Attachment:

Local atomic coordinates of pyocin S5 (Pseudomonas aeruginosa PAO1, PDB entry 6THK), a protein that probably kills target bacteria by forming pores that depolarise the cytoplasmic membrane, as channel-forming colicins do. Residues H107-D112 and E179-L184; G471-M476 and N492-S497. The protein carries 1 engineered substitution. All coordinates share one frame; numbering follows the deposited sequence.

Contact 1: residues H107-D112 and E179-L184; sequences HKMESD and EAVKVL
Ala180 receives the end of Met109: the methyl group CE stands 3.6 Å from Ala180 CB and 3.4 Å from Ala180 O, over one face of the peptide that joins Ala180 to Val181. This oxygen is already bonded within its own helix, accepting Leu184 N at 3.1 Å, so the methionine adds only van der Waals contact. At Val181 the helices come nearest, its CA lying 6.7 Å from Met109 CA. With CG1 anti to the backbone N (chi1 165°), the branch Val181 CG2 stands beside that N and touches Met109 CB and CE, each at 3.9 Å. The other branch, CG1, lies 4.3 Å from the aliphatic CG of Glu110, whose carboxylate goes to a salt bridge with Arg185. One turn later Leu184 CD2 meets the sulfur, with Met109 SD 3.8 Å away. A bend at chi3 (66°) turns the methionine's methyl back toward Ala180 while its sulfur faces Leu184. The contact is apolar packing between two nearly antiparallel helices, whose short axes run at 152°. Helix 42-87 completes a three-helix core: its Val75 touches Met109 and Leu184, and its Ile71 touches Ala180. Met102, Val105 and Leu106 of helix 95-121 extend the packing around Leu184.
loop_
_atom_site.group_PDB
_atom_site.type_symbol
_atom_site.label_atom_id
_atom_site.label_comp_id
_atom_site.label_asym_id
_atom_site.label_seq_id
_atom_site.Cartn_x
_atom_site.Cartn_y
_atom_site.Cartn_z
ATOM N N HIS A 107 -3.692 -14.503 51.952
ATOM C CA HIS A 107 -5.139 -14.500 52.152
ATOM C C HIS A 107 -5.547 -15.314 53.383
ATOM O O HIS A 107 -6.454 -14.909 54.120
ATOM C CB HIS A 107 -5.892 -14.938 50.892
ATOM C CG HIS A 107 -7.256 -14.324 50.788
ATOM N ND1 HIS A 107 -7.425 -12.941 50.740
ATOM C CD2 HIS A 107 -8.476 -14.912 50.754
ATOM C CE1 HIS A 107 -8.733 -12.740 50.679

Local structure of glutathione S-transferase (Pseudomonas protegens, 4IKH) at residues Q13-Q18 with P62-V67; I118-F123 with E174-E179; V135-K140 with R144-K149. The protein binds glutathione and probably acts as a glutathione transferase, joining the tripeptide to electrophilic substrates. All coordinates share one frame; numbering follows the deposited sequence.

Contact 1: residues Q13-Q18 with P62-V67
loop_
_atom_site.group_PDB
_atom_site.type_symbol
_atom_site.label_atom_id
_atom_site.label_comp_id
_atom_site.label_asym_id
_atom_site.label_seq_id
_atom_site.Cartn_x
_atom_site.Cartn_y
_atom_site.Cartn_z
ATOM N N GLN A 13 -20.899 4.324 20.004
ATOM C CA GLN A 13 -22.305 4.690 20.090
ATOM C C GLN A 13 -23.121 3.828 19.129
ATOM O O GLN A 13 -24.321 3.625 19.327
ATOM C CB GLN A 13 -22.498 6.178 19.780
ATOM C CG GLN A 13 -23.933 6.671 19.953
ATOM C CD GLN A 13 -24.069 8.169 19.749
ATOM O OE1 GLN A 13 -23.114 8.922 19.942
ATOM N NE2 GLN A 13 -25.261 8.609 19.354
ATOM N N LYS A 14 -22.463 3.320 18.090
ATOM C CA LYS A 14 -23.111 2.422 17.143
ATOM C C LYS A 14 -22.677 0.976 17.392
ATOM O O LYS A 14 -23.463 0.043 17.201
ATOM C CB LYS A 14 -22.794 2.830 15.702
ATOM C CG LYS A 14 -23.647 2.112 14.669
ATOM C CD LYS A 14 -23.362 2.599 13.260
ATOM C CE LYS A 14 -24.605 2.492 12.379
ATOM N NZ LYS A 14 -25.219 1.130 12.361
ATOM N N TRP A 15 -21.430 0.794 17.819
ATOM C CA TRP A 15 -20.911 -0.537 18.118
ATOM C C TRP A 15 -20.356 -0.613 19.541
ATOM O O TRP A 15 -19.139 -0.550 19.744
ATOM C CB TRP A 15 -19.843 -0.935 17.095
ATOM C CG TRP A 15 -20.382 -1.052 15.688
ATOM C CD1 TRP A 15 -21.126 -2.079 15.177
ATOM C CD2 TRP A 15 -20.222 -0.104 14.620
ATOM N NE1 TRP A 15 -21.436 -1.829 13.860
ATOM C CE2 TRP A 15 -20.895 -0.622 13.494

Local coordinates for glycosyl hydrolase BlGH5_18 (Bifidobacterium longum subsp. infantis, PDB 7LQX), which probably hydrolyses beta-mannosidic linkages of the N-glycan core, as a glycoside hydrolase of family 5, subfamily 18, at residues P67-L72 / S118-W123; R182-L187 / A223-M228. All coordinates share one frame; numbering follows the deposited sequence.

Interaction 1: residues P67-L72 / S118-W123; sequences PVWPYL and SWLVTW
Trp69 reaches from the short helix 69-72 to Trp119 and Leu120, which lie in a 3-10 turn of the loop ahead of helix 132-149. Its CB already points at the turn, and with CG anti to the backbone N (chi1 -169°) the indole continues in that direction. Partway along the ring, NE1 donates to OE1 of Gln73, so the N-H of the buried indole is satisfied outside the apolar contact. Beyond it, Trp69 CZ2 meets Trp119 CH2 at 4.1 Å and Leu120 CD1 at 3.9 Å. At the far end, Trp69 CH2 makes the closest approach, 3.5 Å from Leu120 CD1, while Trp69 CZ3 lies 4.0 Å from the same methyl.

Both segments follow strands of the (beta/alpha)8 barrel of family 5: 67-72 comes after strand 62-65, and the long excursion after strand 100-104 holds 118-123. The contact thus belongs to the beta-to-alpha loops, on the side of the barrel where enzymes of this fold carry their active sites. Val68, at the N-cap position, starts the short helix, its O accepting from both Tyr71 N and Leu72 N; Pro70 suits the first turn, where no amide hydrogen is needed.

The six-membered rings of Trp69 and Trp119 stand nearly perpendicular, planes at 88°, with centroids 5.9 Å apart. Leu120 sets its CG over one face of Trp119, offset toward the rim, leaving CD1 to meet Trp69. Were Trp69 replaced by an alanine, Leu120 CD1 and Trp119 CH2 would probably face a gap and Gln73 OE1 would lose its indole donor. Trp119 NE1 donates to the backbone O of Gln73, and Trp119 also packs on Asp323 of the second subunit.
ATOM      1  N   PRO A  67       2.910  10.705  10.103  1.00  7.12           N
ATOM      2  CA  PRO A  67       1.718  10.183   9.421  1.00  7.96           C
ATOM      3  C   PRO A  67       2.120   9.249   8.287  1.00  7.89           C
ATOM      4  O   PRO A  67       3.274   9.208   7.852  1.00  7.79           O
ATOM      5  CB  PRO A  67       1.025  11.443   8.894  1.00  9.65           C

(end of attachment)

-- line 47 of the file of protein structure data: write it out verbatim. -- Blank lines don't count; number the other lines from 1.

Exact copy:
ATOM O O LYS A 14 -23.463 0.043 17.201